For most of us, ending a toxic relationship isn’t the real problem. It’s removing the guilt associated with it that is.
The good news is that choosing not being around toxic people can be life changing. Suddenly, you’re free! You can breathe again. What a relief it is to not be dreading the next phone call, visit, invitation, conversation, or uncomfortable gathering.
No matter who you are, you have a right to live without fear of: disappointing, irritating, or being judged, criticized, dismissed, or taken advantage of. You are not a bad person for wanting this. Who doesn’t?
The hardest part of this process is dealing with the fallout from family, friends, or coworkers. Everyone will have an opinion, and some will tell you you’re making a bad decicision. And maybe you are.
But the thing to remember is that what’s toxic to you may not be toxic for someone else. So deciding to end a toxic realtionship is that it’s your “bad decision,” not theirs. Only you know what being around that person feels like to you.
Your life may change for the better without this person in it, but your choice may not feel better to other people. This is especially true if the person you’re trying to get rid of is a relative who is still close with other members of your family.
So you’ll have more decisions to make. But go easy on yourself. You don’t need to make a scene or proclamation. And you don’t have to decide everything at once. Take whatever step you’re ready to take, and congratulate yourself for making progress. Freedom isn’t a light switch. It’s a lifelong process.
In my experience, you can’t win with someone who has borderline personality disorder (BPD). You might start off feeling great around them, but sooner or later, they will accuse you of “offending, betraying, abandoning, or not really caring” about them. And one day, because you will tire of trying to prove yourself, you will give up. You will feel controlled, and they will feel justified for assuming the worst about you.
Understanding borderline personality disorder (BPD)
- People with BPD aren’t crazy. They can be high-strung, thin-skinned, and self-absorbed.
- Their reactions—while extreme to you—feel justified to them.
- Because they feel everything—and often misinterpret what they’re experiencing—they can be difficult to reason with.
- Things that feel innocuous or reasonable to you really can feel unbearably rude, hurtful, or painful to them.
- Because their bodies misinterpret or exaggerate the meaning of other people’s words or actions, they are often disappointed when a relationship they thought was mutual turns out to be one-sided.
- Their relationships tend to be voloatile, intense, and short-lived.
- Because they feel slighted often, the people around them tend to tiptoe, give more than they receive to prove they care, and accept erratic, irrational, and seemingly crazy behavior.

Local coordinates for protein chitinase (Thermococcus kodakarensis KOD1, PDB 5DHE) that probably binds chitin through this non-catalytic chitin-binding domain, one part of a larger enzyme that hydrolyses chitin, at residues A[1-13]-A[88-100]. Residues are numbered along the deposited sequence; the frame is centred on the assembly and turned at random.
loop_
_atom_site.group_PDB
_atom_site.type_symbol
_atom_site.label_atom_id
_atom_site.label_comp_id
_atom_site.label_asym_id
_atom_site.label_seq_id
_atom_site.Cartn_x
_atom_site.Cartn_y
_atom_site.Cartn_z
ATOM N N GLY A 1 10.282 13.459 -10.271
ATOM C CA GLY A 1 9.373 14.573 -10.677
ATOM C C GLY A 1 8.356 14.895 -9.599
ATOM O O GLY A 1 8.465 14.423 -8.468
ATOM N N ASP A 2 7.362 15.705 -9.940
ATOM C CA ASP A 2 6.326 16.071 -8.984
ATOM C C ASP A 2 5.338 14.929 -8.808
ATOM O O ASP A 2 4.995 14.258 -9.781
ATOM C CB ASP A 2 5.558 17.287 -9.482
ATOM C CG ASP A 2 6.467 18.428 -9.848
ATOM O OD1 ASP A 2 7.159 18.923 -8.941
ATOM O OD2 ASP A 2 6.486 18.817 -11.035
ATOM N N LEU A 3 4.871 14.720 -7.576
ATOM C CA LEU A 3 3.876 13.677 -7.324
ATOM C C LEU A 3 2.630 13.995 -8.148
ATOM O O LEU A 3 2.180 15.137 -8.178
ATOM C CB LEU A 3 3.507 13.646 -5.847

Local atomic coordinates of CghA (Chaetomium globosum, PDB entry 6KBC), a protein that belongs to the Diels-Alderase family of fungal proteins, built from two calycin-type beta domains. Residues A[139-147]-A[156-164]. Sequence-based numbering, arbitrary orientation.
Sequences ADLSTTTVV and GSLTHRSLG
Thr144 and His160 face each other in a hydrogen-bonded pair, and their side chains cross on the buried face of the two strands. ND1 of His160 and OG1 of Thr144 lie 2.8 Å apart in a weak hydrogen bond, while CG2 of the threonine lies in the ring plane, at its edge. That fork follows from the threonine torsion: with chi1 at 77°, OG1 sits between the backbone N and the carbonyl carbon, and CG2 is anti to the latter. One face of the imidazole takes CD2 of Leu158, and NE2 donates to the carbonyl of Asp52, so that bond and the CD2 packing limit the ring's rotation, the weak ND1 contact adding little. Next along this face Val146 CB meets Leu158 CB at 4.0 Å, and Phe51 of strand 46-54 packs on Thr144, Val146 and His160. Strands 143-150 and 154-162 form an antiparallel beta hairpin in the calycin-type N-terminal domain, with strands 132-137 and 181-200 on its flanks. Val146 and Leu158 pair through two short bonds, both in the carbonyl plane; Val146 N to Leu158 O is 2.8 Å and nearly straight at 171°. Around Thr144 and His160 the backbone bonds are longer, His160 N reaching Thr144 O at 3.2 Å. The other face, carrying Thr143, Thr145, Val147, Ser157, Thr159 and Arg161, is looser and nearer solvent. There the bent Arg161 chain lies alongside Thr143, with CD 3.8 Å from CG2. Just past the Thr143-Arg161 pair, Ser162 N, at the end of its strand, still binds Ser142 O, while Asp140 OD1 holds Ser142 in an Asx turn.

- Giving in to irrational demands for loyalty, devotion, or special treatment will eventually lead to resentment of the person you once loved.
Loving someone with BPD
It’s possible to love someone who suffers from borderline personality disorder. As long as you meet their needs, they can be delightful. But as soon as you disappoint them, watch out. You’ll find yourself scratching your head while walking on eggshells.
My advice is to tell your friend that you love her. Andthat you will honor her request for no contact. And enjoy your freedom.
Chances are that sooner or later, your friend will call you out of the blue. She won’t mention the month that’s passed since you last spoke. She won’t apologize for cutting you off, hanging up on you, or accusing you of not caring about her.
She’ll probably act like nothing happened. Then she’ll ask you if you still want to go to concert you planned to attend together.
Above all, do not bend over backwards to prove your love or give in to emotional demands for greater loyalty or special treatment. This only encourages more of the same. Instead, express love-with-limits. It’s really your only hopeof being in a successful long term relationship with someone with BPD.
Years ago, I had a client who always arrived late and wouldn’t leave at the end of her session. When I mentioned this pattern, she blew up. She accused me of “faking it all along.” She told me I had misled her into thinking she was special.
“If I didn’t know it before,” she said, “I know it now. All I am to you is a paycheck!”
In her mind this made perfect sense. If she arrived late and I gave her extra time, this would prove she was special. The truth was that if I gave her extra time, it would mean that my next client would be kept waiting. Not only would this be disrespectful of their time. It would mean that everyone would have to start late, and I would be running over for the rest of the day.
Over time, if you give in to irrational expectations they will continue. Sooner or later, you will start to pull away. And your friend will be right. You’ll go from being the “only one who cares,” to being “just like everybody else.”
You’ll be the latest in the string of people who have “stopped caring” and really are trying to avoid her.